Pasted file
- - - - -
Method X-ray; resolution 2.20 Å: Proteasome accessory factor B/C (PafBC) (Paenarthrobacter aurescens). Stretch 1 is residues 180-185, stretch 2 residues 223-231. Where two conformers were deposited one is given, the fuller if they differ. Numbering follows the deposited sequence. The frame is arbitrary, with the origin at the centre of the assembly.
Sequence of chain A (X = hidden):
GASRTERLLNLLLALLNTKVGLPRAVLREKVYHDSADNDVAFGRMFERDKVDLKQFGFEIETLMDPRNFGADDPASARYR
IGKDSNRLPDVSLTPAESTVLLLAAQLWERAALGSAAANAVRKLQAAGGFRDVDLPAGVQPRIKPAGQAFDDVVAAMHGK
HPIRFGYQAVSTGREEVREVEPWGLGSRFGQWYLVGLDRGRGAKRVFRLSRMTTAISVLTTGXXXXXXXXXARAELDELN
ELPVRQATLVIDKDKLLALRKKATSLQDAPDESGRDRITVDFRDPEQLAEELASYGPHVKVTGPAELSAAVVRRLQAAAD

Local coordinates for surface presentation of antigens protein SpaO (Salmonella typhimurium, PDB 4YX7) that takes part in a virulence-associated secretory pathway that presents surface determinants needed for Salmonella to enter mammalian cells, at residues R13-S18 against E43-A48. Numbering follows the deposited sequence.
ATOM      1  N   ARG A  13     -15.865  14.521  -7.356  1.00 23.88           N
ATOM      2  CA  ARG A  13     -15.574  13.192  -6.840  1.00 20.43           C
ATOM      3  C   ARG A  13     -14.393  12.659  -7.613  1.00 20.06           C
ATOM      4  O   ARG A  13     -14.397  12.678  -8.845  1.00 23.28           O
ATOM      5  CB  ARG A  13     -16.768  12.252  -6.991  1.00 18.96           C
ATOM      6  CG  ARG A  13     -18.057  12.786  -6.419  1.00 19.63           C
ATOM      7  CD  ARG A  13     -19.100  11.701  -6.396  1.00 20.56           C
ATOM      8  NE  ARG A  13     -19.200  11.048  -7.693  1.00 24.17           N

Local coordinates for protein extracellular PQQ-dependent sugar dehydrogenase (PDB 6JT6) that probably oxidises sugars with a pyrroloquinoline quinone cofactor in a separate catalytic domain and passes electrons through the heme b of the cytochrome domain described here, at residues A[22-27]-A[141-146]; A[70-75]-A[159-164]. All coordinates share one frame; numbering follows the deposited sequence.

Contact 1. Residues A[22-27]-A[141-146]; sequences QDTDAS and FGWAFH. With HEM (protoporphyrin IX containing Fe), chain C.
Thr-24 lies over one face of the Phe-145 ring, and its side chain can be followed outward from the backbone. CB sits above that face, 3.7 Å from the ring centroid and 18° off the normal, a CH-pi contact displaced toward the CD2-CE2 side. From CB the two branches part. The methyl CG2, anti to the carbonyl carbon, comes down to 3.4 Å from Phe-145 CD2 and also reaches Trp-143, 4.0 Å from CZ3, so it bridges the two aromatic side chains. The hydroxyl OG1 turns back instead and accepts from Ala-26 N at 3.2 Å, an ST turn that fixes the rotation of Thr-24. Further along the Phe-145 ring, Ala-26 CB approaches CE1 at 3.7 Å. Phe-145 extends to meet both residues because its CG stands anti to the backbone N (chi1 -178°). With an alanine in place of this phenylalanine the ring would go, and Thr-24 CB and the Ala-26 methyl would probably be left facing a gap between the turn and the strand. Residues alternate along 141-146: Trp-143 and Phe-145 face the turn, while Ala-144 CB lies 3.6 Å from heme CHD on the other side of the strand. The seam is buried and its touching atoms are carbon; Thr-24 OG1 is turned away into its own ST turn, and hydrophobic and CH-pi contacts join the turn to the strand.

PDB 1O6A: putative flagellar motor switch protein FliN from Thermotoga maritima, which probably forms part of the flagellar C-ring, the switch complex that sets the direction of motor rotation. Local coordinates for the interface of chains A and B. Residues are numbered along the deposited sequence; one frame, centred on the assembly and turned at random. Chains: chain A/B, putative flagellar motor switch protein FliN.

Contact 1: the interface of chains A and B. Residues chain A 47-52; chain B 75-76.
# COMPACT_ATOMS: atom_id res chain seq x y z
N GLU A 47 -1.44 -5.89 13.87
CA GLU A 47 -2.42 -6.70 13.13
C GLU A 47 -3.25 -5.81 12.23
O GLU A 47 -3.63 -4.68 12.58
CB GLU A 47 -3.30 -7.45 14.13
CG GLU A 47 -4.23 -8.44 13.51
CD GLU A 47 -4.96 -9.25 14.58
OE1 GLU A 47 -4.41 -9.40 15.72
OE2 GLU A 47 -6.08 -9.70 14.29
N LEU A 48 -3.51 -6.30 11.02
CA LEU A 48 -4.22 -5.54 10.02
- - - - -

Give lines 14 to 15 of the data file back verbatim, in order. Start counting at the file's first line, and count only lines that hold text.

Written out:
ATOM      7  CD  ARG A  13     -19.100  11.701  -6.396  1.00 20.56           C
ATOM      8  NE  ARG A  13     -19.200  11.048  -7.693  1.00 24.17           N